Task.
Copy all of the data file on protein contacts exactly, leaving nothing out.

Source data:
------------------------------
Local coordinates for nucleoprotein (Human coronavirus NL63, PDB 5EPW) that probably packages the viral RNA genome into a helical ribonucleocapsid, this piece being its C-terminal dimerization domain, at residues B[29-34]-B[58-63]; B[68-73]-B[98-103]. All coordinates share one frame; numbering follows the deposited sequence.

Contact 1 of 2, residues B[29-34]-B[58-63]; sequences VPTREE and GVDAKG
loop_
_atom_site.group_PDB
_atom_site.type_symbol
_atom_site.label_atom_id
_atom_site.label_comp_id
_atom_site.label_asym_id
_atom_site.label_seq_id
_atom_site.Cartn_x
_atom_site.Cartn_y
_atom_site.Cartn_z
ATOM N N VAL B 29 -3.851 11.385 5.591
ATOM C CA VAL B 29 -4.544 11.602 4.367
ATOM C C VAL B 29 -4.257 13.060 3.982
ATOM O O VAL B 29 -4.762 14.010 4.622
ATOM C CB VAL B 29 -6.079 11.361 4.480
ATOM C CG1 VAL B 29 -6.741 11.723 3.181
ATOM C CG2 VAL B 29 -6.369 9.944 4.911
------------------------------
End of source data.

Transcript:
Local coordinates for nucleoprotein (Human coronavirus NL63, PDB 5EPW) that probably packages the viral RNA genome into a helical ribonucleocapsid, this piece being its C-terminal dimerization domain, at residues B[29-34]-B[58-63]; B[68-73]-B[98-103]. All coordinates share one frame; numbering follows the deposited sequence.

Contact 1 of 2, residues B[29-34]-B[58-63]; sequences VPTREE and GVDAKG
loop_
_atom_site.group_PDB
_atom_site.type_symbol
_atom_site.label_atom_id
_atom_site.label_comp_id
_atom_site.label_asym_id
_atom_site.label_seq_id
_atom_site.Cartn_x
_atom_site.Cartn_y
_atom_site.Cartn_z
ATOM N N VAL B 29 -3.851 11.385 5.591
ATOM C CA VAL B 29 -4.544 11.602 4.367
ATOM C C VAL B 29 -4.257 13.060 3.982
ATOM O O VAL B 29 -4.762 14.010 4.622
ATOM C CB VAL B 29 -6.079 11.361 4.480
ATOM C CG1 VAL B 29 -6.741 11.723 3.181
ATOM C CG2 VAL B 29 -6.369 9.944 4.911